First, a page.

As the standard-bearers of northern and southern interests battled for national power, both sides emphasized that their respective ideologies were consistent with the nation's most cherished principles. Shearer Davis Bowman has argued that “northern and southern partisans of white sectionalism tended to see their respective sections as engaged in the high-minded defense of vested interests, outraged rights and liberties, and imperiled honor, all embedded in a society and way of life they deemed authentically American.” In a sense, both sides were right. Recent scholarship in such varied fields as intellectual, religious, political, and literary history suggests that although often incompatible, the values and ideals of the contending sections flowed from a common source. Work by Margaret Abruzzo on proslavery and antislavery humanitarianism, John Patrick Daly and Mark A. Noll on evangelical Protestantism, Sean Wilentz on political democracy, and Diane N. Capitani on domestic sentimental fiction suggests that the highly politicized differences between northern and southern ideologies masked those ideologies' common intellectual roots. Some scholars have argued for more fundamental difference, maintaining that southern thinkers roundly rejected democracy and liberal capitalism, while others have gone too far in the other direction in presenting northern and southern whites as equally committed to liberalism. But the dominant thrust of recent work on sectional ideologies suggests that they represented two hostile sides of a single coin minted at the nation's founding. Since a coin flip cannot end in a tie, both sides struggled for control of the national government to put their incompatible ideals into practice. The nationalization of northern ideals was a hotly contested outcome, made possible only by armed conflict. Conversely, the sectionalization of white southern ideals was not inevitable. Proponents of both sections drew on nationalism and sectionalism alike, embracing the former when they felt powerful and the latter when they felt weak. “As long as the Government is on our side,” proslavery Democrat and future South Carolina governor Francis W. Pickens wrote in 1857, “I am for sustaining it and using its power for our benefit. … [if] our opponents reverse the present state of things then I am for war.”23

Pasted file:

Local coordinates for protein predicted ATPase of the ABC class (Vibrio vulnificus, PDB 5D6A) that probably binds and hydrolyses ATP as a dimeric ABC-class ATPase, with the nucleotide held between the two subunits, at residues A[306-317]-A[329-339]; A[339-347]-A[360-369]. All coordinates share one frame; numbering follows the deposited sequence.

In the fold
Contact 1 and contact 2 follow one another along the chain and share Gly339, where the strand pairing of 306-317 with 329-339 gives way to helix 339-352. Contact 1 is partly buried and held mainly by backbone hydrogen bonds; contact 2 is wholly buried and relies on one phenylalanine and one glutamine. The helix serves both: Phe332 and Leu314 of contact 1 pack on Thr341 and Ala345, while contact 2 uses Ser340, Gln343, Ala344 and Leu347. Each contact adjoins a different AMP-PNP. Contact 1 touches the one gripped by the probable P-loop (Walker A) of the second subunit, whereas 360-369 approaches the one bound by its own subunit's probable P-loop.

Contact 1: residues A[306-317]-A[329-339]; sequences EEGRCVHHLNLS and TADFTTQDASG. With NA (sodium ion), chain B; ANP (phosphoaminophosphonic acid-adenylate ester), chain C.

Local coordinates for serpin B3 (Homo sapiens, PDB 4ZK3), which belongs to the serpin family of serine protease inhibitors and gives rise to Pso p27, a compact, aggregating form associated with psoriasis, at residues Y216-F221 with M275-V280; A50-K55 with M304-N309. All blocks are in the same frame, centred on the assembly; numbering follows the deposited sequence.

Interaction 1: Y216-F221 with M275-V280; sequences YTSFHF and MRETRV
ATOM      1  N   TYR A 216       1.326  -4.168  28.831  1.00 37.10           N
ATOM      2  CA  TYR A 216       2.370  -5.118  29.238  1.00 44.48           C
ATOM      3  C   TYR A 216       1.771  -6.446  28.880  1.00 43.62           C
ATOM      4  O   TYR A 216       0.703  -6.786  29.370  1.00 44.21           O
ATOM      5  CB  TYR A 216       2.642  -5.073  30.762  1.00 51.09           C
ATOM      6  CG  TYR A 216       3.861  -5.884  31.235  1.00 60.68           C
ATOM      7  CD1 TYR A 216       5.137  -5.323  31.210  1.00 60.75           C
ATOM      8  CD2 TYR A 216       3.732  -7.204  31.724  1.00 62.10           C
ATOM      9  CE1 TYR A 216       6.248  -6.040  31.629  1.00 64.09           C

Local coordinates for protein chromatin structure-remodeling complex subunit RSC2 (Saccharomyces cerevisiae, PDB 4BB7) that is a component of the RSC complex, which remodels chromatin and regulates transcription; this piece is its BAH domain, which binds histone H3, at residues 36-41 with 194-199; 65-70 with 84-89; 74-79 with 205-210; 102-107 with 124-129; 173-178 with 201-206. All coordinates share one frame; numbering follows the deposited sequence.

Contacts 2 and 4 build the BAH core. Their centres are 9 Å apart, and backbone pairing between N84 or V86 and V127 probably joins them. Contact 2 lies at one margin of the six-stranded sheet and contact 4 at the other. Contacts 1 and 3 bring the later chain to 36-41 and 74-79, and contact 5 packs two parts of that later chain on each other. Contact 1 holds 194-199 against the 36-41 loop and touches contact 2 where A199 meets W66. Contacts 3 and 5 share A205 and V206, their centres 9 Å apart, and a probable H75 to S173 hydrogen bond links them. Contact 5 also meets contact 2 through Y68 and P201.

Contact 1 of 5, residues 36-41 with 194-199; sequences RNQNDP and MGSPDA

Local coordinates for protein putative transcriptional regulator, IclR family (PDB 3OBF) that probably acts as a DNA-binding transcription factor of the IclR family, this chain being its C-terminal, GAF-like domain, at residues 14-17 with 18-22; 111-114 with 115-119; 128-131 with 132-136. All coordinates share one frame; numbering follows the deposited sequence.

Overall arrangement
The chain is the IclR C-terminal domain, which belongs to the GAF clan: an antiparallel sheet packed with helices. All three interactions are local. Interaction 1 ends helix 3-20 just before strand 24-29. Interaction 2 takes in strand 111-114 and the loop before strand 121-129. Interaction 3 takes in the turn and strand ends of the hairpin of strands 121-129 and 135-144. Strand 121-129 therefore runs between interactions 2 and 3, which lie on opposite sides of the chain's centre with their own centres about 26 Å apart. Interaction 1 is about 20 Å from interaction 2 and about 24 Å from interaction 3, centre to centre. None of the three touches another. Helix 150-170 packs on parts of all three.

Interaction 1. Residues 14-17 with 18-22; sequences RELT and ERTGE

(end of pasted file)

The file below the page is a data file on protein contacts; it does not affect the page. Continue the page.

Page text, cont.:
Together, recent studies of northern sectionalism and southern nationalism make a compelling case for why the Civil War broke out when it did. If the South was always a separatist minority and if the North always defended the American way, secession might well have come long before 1861. It is more helpful to view the sectional conflict as one between equally authentic (not morally equivalent) strands of American nationalism grappling for the power to govern the entire country according to sectionally specific values. Southern slaveholders ruled what was in many ways the weaker section, but constitutional privileges such as the infamous three-fifths clause, along with other advantageous provisions such as the rule requiring a two-thirds majority in the nominations of Democratic presidential candidates, allowed them to remain dominant prior to 1860, until their successes aroused a sense of northern sectionalism robust enough to lift the Republican party into power. Almost overnight, the proslavery nationalist project collapsed. Only then did decisive numbers of southern whites countenance disunion, a drastic measure whose use had long been resisted within the South. The Civil War erupted when northern sectionalism grew powerful enough to undermine southern nationalism.24
… With Liberty and Justice for Whom?
In the model of Civil War causation sketched above, northern voters who joined the Republicans fretted over the fate of liberty in a slaveholding republic. But whose liberty was at stake? Recent scholarship powerfully demonstrates that for moderate opponents of slavery the most damnable aspect of the institution was not what it did to slaves but what it allowed slaveholders to do to northern whites. Popular antislavery grew from trepidation about the power of the slaveholding class and its threat to republican liberty, not from uproar against proslavery racism and racial oppression. And since this concern fueled the Republican party's rapid growth and 1860 presidential triumph, white northerners' indignant response to slaveholders' clout contributed significantly to the coming of the war by providing secessionists with a pretext for disunion. According to this interpretation of northern politics, slavery remains at the root of the sectional conflict even though racial egalitarianism did not inspire the most popular brands of antislavery politics and even though many of the debates over slavery, as Eric Foner has pointed out, “were only marginally related to race.” At the same time, recent scholarship on southern politics foregrounds slave agency and persuasively demonstrates that conflict between masters and slaves directly affected national affairs. If the fate of the enslaved did not preoccupy most northern whites, the same cannot be said of their southern counterparts, whose politics are intelligible only in the context of slave resistance. In sum, recent work confirms the centrality of slavery in the coming of the war in a very specific and nuanced way, showing that the actions and contested status of enslaved people influenced southern politics directly and northern politics more obliquely. This work reveals an asymmetry in the politics of slavery: in the South it revolved around maintaining control over slaves in the name of white supremacy and planters' interests, while in the North it centered on the problem of the slaveholding class.25